Burson study: Chinese view corporations more favorably than Americans

China's general public has a more favorable view of corporations than that of the US, according to a study released Monday by Burson-Marsteller.

Burson-Marsteller CEO Don Baer
Burson-Marsteller CEO Don Baer

NEW YORK: Residents of developed regions such as North America and Western Europe have very different opinions on the role corporations play in society than do citizens of countries such as Russia, Brazil, and China, according to the Corporate Perception Indicator report released Monday morning by Burson-Marsteller.

Western consumers are more cynical about the role of corporations than their counterparts in developing countries. While more than half (52%) of the general public in developed countries has a positive view of corporations, that number is 20% higher (72%) in emerging economies. More specifically, the general public in China is much more optimistic about the role of corporations than their American counterparts, according to the report.

The study also found marked differences on how members of the public and executives view corporations, a contrast Burson global CEO Don Baer called the conflict of "street vs. suite." He also noted divides among generations in the US.

"I think you can look at the results, and with the exception of one group — Millennials — Chinese consumers tend to embrace global influences more more," he said. "Millennials in the US are less concerned about the outsourcing of jobs than other demographics. Economic nationalism doesn’t matter to them as much."

In terms of the divide between citizens of developed countries and those in emerging markets on the impact of corporations, Baer explained that emerging markets were not as adversely affected by the financial crisis of 2008. Members of the public in developing countries also see progress taking place on a grander scale.

"[Citizens of emerging countries] did not suffer through the same impact of the 2008 crisis as they did here," he noted. "The rate of progress is also faster than in a developed economy. Things are moving ahead at a much faster speed in a positive direction in China and other markets. Whereas moving forward in the US is more incremental."

There are points where both Main Street and the C-suite agree. Both members of the general public (57%) and business executives (53%) said corporations take advantage of loopholes to avoid paying taxes.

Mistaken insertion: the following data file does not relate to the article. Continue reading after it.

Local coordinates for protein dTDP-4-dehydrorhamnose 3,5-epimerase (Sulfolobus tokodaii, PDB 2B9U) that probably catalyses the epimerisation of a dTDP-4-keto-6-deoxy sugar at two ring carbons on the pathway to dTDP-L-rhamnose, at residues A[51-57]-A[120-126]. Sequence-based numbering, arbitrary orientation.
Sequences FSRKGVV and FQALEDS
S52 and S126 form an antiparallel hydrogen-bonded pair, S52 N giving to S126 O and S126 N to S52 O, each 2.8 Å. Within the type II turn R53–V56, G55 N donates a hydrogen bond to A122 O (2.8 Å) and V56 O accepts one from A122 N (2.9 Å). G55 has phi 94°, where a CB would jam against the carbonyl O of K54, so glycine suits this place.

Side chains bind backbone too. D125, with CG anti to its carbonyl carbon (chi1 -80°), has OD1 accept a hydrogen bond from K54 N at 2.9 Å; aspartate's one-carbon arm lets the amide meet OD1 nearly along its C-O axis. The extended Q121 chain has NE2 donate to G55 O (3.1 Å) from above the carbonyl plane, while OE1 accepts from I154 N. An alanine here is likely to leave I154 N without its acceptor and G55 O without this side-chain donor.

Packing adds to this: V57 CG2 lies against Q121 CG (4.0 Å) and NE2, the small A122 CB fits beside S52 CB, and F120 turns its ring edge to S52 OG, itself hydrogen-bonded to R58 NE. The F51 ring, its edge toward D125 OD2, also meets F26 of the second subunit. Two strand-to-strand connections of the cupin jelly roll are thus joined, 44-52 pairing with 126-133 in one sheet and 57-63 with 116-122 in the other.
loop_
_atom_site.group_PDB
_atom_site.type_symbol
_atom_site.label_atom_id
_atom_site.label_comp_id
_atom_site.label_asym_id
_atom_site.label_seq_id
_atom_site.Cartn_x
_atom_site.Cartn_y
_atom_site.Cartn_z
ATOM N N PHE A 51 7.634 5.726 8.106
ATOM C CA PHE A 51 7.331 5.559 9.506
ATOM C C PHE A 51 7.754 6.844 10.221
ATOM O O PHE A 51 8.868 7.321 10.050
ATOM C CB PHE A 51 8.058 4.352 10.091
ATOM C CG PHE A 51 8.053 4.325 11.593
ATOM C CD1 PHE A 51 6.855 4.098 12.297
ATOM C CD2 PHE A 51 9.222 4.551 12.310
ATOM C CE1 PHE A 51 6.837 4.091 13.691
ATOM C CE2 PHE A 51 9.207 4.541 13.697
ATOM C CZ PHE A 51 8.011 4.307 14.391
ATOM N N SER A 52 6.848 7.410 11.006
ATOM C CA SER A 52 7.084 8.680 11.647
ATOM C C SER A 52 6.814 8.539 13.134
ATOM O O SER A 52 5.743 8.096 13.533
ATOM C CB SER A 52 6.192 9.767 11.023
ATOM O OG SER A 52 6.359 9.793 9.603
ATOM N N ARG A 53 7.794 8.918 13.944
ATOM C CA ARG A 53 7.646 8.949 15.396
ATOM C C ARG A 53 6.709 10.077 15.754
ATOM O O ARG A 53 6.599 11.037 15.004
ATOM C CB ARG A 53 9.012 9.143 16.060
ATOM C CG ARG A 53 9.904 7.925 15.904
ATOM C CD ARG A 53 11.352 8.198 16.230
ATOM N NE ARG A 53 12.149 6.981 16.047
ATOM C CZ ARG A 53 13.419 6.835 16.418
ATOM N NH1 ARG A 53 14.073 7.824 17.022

Respondents in most parts of the world say it is important for companies to pay a "fair share" of taxes, including 70% of the general population in the US; 67% of business leaders here also say it is "very important" for them to do so. An exception is Russia, where only 12% of respondents said it is very important for companies to pay a fair share of taxes, and a majority said it is not important.

The study also found that the location of a company matters. Sixty-three percent of Chinese consumers have a more favorable view of companies based the US. However, the reverse is true in America, where 71% of the general public has a less favorable view of Chinese corporations. Sixty-one percent of Russians and 59% of Germans have a less favorable view of companies based in the US.  

Burson’s research firm, Penn Schoen Berland, surveyed more than 25,000 consumers and more than 1,800 business executives in 25 markets for the report, which is being released six years after the peak of the global financial crisis.

Burson has partnered with business news network CNBC on the report. Squawk Box anchor Becky Quick will lead the network’s on-air coverage of the study on Monday morning. The report will also be discussed as part of the Clinton Global Initiative’s annual meeting in New York this week.

The survey also identified a stark contrast between consumers in the US and the rest of the world on the question of who is responsible for healthcare. In other developed countries, nearly two-thirds of the general public said government is responsible for providing healthcare coverage, compared with 37% in the US. Of American consumers, 29% said individuals should be responsible for healthcare while 21% said corporations have the responsibility.  

There’s also a lack of respect for chief executives, according to the survey. While nearly half (47%) of members of the public in the US identify CEOs as some of the most powerful people in society, only 9% view them as the most respected.

"I think [CEOs] need to explain better what’s being done," said Baer. "The survey shows corporations get credit for driving economic health and opportunity, and it suggests the public wants to hear more about how leaders are working with that in mind."

Many executives in developed markets say corporations have become less socially responsible. More than half of German executives (52%) said that’s the case, as did 46% of their counterparts in France and 45% in the Netherlands.

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